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An early steam-powered locomobile.

The locomobile is a wheeled motor vehicle used for transporting passengers, which carries its own engine or motor. The locomobile was invented in the Confederation of North America by Thomas Edison in the late 1890s. Edison's locomobiles were powered by conventional steam engines, but starting in 1905, the Jefferson Motors company in the United States of Mexico began manufacturing locomobiles powered by vulcazine engines. By 1929, sales of vulcazine-powered locomobiles surpassed those with steam engines.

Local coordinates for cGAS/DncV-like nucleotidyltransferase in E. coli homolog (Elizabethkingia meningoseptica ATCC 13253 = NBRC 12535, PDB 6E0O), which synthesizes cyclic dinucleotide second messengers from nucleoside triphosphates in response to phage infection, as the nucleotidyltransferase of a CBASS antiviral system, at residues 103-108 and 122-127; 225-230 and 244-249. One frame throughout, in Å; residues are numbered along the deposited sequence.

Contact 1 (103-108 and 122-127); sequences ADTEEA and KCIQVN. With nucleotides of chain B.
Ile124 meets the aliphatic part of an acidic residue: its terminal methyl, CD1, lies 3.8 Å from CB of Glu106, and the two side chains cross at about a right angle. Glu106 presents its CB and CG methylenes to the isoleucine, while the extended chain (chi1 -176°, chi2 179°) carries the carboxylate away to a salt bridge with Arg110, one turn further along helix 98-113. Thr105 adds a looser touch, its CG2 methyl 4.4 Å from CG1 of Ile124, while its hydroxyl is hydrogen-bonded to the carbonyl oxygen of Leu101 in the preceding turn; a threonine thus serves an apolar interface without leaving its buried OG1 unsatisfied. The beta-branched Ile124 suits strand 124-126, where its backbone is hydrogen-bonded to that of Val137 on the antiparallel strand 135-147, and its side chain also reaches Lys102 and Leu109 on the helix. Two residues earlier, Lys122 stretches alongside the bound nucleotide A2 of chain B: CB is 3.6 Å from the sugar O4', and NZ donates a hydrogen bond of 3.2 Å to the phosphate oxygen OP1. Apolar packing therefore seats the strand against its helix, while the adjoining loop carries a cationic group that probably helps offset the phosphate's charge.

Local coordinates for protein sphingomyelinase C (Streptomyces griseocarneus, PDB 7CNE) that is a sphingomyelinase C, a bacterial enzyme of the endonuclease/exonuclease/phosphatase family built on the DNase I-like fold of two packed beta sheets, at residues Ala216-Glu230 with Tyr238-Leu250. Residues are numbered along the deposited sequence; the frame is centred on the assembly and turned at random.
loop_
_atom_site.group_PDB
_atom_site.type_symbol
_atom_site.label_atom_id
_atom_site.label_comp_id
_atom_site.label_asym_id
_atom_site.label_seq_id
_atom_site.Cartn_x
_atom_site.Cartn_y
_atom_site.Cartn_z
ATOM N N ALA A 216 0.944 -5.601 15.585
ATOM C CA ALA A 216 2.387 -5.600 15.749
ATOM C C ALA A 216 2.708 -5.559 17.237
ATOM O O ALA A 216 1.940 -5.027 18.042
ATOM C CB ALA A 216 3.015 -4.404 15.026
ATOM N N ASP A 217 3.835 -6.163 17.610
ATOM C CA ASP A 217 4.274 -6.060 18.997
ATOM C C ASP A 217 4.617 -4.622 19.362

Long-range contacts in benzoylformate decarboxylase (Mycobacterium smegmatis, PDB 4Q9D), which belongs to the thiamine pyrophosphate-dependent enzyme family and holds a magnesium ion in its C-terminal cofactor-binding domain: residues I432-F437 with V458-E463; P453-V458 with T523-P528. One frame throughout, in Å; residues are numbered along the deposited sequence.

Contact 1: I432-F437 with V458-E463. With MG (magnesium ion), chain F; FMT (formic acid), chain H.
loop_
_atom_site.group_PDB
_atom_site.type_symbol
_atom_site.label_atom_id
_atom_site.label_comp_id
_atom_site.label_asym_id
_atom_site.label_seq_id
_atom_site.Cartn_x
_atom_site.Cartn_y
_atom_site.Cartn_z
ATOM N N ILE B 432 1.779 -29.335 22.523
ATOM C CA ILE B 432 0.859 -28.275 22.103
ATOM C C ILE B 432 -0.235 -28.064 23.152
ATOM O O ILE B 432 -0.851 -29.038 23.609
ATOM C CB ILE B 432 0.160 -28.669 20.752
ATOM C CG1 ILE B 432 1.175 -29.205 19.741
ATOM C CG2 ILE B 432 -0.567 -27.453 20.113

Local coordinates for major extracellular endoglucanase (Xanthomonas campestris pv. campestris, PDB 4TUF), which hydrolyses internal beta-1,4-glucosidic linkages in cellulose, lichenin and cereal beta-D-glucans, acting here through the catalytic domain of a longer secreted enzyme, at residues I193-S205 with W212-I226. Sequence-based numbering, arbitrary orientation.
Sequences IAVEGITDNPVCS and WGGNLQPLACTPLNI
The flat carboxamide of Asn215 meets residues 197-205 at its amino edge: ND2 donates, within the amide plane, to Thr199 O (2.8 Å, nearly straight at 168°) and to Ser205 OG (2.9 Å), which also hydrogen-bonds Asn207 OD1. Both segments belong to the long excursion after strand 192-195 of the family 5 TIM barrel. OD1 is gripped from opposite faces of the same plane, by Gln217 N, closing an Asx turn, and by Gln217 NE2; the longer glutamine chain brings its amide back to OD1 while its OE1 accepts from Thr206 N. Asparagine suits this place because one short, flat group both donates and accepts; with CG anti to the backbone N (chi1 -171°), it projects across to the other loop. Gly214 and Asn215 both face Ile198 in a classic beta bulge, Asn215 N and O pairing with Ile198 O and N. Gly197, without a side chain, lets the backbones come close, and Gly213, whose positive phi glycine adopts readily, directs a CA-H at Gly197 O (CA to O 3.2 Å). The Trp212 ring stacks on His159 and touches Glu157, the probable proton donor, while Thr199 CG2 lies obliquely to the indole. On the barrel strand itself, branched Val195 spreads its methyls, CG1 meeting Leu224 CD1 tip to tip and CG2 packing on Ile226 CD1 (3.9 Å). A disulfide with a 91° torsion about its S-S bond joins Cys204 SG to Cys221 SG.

Competition from Jefferson Motors led to the consolidation of much of the North American locomobile industry into a single company, North American Motors, in 1921.

Sobel's sources for the locomobile are Wyatt Turner's The Rise of the Vulcazine Engine (New York, 1966) and The Story of the North American Locomobile (New York, 1969).